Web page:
Auburn Hills — The news of the Las Vegas massacre hit hard for Pistons players and coaches, as it did the rest of the world late Sunday and early Monday morning: a shooter killed dozens of innocent spectators at a concert near the Mandalay Bay hotel and casino.
It’s another intersection of life and sports — and the Pistons were outspoken about the impact of the latest mass shooting.
“It’s heartbreaking. In this country, we’ve had so many instances like this over the years, that it’s almost numbing,” forward Anthony Tolliver said. “You wake up another day and it’s another tragedy. I pray the families of Vegas and people affected by that tragedy can find peace, one way or another.”
The incident was a topic of conversation between players at the practice facility, who wondered aloud whether they were safe even in places where they seem to feel secure.
With every mass shooting, the questions of gun control and mental health emerge, but as usual, there are few reasonable solutions that arise.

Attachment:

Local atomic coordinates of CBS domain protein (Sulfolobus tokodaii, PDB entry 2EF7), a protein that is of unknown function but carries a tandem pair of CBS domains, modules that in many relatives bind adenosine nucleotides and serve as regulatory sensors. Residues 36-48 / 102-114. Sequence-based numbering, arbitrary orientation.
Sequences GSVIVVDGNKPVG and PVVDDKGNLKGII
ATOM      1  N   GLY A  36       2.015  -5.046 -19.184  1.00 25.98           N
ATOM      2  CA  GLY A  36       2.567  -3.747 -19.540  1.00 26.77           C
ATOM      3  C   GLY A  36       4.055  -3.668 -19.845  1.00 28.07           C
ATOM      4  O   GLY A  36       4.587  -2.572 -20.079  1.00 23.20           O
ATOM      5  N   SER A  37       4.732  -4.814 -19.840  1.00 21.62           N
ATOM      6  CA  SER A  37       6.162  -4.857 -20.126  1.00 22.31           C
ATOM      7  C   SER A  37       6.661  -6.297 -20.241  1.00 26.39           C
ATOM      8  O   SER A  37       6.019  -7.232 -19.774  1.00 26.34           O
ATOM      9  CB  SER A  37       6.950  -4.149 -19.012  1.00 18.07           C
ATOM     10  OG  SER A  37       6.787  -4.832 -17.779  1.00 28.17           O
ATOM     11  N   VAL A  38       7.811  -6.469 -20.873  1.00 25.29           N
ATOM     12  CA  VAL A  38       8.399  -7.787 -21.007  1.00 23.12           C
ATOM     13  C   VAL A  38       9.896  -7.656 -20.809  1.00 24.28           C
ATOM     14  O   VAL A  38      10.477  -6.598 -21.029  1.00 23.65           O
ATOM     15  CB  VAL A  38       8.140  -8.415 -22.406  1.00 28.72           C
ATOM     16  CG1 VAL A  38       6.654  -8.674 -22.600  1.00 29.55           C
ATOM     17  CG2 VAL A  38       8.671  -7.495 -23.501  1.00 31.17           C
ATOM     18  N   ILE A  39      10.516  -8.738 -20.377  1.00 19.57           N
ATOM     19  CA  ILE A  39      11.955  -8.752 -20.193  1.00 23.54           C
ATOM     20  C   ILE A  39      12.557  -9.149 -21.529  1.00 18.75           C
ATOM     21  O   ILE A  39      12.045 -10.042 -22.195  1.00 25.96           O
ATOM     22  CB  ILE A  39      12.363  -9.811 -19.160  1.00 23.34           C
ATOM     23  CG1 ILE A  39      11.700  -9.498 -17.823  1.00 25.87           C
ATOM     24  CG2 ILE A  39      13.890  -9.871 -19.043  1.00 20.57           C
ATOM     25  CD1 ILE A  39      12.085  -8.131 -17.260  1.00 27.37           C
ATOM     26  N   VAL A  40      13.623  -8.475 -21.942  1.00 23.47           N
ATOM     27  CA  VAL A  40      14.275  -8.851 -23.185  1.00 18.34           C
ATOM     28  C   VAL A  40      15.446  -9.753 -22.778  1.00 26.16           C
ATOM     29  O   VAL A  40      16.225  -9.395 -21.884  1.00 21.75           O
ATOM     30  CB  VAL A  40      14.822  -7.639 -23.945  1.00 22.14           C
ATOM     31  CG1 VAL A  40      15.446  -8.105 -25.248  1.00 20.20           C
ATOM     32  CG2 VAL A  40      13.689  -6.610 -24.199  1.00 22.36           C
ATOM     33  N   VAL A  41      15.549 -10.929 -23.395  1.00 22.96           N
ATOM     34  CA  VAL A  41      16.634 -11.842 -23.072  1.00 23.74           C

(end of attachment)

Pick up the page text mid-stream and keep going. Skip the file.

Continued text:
“Our fascination with guns in this country is mind-boggling to other people in the world — they don’t get it,” coach Stan Van Gundy said. “Now is not the time to get into a big political argument. If we’re not going to talk about gun control at some level, then I don’t think there’s anything you can do about it.”
The feeling of helplessness at not being able to do much about the bigger national issue is the most frustrating part. There’s plenty of discussion, but little legislation and changing of the thought process about guns — especially automatic weapons and the ease of their accessibility.
“I don’t know what we can do about it. I know there will always be the one-off people who go off and do stuff like that,” Tolliver said. “As a country, we have to be honest with ourselves and figure out the best ways and change things to prevent as much of that stuff as possible — whatever that may be, I’m for it.”
Van Gundy said he has a cousin who lives in Las Vegas and has yet to hear from her, though he will continue to send text messages to find out if she’s safe.